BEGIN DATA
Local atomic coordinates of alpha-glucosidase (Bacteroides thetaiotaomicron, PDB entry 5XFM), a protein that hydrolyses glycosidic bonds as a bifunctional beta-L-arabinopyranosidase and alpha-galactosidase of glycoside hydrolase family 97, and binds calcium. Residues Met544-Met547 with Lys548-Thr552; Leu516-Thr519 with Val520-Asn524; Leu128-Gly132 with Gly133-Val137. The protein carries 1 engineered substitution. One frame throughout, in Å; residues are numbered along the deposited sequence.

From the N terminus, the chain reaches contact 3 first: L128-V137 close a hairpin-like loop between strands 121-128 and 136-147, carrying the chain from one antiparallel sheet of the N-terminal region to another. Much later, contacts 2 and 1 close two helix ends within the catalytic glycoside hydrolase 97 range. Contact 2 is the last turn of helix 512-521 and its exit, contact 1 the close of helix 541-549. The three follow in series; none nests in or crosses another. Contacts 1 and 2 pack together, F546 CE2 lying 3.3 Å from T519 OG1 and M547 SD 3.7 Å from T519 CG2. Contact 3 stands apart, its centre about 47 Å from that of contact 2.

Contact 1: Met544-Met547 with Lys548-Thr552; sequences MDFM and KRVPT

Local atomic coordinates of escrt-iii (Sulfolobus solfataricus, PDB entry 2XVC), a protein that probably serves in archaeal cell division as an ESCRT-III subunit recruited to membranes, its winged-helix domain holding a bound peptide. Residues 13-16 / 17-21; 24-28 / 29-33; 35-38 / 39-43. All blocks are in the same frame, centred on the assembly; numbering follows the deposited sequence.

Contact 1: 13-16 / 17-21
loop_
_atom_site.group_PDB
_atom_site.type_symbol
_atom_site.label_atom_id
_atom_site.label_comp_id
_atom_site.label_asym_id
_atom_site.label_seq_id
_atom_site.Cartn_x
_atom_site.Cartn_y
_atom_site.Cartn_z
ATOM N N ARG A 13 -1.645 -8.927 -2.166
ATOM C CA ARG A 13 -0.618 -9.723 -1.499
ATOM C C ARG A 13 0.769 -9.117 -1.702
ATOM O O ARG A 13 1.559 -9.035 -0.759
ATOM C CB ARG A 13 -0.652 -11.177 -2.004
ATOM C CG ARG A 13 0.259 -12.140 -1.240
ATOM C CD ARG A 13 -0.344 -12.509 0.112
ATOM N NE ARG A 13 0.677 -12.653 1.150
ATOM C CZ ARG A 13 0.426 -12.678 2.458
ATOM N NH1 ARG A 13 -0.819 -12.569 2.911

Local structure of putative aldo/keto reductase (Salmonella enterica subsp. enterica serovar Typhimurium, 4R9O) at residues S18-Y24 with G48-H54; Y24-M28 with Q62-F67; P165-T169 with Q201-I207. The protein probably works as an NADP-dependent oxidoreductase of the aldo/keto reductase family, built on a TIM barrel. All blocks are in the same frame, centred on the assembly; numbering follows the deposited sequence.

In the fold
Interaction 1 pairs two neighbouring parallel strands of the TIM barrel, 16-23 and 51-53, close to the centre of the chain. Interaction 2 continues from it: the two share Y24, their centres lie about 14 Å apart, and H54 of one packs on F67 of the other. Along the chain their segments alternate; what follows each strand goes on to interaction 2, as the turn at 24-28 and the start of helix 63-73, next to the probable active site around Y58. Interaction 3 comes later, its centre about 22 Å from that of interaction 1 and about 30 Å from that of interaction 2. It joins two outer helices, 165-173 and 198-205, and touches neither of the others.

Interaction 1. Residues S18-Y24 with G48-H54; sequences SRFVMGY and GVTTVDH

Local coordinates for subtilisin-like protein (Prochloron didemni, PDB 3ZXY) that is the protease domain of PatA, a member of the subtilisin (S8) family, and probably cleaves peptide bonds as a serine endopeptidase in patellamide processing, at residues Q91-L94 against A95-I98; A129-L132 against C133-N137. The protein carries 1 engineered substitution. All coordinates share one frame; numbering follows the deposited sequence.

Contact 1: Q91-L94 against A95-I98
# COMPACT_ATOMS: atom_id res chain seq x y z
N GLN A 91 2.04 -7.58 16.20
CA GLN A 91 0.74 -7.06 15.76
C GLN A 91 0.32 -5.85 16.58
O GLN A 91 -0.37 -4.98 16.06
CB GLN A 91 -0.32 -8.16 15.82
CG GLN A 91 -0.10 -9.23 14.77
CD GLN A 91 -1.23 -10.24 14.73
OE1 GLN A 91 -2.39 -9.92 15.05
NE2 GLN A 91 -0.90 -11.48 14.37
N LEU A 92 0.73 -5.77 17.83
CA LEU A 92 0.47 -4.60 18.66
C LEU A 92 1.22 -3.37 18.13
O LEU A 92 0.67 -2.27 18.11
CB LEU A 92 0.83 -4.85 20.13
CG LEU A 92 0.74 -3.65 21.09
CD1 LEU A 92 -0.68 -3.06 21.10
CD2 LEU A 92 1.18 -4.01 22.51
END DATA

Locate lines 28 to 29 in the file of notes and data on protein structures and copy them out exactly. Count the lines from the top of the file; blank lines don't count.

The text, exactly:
Interaction 1 pairs two neighbouring parallel strands of the TIM barrel, 16-23 and 51-53, close to the centre of the chain. Interaction 2 continues from it: the two share Y24, their centres lie about 14 Å apart, and H54 of one packs on F67 of the other. Along the chain their segments alternate; what follows each strand goes on to interaction 2, as the turn at 24-28 and the start of helix 63-73, next to the probable active site around Y58. Interaction 3 comes later, its centre about 22 Å from that of interaction 1 and about 30 Å from that of interaction 2. It joins two outer helices, 165-173 and 198-205, and touches neither of the others.

Interaction 1. Residues S18-Y24 with G48-H54; sequences SRFVMGY and GVTTVDH